And think under the Department of Ed, they could really work together in a great way to recognize participants in a different way. With Pell Grants, let us do the tuition fees, books and supplies, allow those Pell Grants to serve the people from their poverty lens. Huge opportunity there. That I think would really take a lot of fear. And the struggle I mean, you know, it a person with a disability doesn't have the option of working three hours in the evening while going to school full time. It takes them 2.5 hours to get dressed in the morning. It takes them another three hours to work with their adaptive equipment to write that paper. It's not apples to apples. It doesn't need to be apples to apples. And we have an opportunity to recognize that. And change the unmet need calculations for VR or change how Pell Grants are interpreted by VR. That's my biggest dream. It would change so many lives.
Carol: That is excellent. I know one of my colleagues, DJ Ralston, does a lot of training around disability and poverty and how it goes hand in hand, and I think we don't talk about it enough in VR. It's like we somehow think all of that's superfluous, like it's out to the side and but it's so intricately intertwined with the person because if you don't have food and you don't have a house, how are you...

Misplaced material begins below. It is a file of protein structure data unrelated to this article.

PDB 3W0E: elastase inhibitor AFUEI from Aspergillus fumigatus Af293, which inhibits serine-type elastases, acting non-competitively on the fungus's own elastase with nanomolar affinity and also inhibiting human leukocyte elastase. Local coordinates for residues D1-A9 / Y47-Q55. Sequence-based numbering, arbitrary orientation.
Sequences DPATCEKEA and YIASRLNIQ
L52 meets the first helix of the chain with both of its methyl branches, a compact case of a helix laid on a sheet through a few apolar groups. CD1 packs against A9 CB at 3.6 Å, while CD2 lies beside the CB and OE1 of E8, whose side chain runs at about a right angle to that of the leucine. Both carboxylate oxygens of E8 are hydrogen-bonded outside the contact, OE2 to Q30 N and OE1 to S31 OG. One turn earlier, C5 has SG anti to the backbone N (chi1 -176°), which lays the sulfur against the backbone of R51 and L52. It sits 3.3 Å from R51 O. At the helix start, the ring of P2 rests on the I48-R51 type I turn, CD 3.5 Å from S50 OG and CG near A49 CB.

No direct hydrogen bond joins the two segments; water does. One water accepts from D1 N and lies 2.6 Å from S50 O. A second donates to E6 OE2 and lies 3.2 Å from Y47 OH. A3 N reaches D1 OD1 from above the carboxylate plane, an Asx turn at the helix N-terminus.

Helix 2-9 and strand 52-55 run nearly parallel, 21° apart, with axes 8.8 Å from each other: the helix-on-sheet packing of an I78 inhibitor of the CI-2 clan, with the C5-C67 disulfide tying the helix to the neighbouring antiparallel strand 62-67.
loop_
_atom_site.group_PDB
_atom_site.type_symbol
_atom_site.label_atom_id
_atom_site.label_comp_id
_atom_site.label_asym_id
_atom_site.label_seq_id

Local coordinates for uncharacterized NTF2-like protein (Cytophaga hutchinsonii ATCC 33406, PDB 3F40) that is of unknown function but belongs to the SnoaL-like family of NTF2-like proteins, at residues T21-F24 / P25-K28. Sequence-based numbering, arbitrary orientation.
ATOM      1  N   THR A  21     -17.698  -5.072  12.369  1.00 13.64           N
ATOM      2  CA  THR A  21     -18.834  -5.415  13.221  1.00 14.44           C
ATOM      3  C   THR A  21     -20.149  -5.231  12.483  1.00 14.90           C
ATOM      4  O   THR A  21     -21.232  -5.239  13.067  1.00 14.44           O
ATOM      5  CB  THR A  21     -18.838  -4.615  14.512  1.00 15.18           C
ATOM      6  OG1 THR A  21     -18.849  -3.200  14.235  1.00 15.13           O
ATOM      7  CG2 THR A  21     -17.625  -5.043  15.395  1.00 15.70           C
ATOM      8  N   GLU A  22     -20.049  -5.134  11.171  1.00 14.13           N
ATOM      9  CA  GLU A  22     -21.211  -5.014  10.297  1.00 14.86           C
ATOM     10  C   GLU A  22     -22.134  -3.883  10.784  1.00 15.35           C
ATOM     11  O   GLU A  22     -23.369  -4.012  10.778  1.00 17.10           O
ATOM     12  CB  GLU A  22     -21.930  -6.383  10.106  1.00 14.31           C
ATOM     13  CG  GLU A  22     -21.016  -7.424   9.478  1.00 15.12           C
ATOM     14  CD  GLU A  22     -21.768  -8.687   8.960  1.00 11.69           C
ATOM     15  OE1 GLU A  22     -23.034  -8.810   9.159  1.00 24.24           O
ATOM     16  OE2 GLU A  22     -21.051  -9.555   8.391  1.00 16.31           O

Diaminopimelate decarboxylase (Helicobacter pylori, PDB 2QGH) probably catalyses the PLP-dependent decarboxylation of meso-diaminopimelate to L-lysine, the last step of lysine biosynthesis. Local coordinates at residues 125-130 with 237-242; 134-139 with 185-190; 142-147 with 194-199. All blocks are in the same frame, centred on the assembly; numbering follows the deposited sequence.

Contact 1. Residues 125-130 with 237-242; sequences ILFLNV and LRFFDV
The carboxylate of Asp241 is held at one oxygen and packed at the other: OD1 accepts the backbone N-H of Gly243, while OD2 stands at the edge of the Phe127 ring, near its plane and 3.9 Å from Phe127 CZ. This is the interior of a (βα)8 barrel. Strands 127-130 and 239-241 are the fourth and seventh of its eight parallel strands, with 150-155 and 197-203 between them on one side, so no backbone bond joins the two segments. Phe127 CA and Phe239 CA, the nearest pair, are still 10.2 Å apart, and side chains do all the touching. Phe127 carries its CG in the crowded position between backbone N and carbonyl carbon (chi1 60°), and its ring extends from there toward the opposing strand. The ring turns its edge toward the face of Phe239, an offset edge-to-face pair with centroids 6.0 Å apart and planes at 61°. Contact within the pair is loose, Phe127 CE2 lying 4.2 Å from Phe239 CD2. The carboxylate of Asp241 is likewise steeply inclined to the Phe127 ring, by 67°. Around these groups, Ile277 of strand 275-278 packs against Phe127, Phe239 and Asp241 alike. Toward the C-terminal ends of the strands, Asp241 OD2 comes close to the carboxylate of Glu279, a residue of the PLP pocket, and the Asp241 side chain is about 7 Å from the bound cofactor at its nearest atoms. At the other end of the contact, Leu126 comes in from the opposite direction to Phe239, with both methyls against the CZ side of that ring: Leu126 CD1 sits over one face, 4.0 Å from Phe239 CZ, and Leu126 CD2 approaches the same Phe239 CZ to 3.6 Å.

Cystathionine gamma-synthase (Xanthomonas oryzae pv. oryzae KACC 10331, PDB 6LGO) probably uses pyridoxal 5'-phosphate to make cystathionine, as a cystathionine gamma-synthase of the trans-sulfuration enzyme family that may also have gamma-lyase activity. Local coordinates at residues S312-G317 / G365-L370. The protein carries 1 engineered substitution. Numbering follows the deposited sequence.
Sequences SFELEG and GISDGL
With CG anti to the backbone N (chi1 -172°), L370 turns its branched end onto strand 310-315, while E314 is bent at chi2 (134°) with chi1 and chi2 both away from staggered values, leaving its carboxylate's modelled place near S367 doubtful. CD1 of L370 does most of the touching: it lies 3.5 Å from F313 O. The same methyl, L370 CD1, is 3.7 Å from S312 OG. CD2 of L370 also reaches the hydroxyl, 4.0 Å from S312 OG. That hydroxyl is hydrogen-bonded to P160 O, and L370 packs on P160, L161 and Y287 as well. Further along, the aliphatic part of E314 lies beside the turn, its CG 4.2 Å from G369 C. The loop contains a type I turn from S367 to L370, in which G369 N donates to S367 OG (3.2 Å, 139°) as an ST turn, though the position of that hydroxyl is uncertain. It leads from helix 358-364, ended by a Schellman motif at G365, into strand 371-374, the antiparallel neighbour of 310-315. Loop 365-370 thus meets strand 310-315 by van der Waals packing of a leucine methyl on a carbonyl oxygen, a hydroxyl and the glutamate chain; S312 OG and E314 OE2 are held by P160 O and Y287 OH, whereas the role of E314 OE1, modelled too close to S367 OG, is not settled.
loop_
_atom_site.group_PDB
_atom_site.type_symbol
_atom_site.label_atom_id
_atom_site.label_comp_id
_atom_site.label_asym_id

Sabrina: You're not going to go to school.
Carol: How are you going to school and where are you plugging in your laptop? You know, you can only be at Starbucks so long in a day.
Sabrina: Or if you're housing is tied to those benefits that are tied to a poverty cycle.
Sabrina: Yeah. No , can't do it. Yeah, So much fear around that.
Carol: Do you have any other thoughts on changing the world?
Sabrina: I have so many thoughts on changing the world, but that's the one that. That's the one that I probably have the okay to talk about.
Carol: Yeah. We don't want to get you off the grant now. So one of the other things that's interesting is that the DIF grants are a discretionary grant. So when we get our VR or 110 dollars, it's a VR formula grant. What kind of challenges have you faced in managing this discretionary grant versus, you know, the typical VR funding?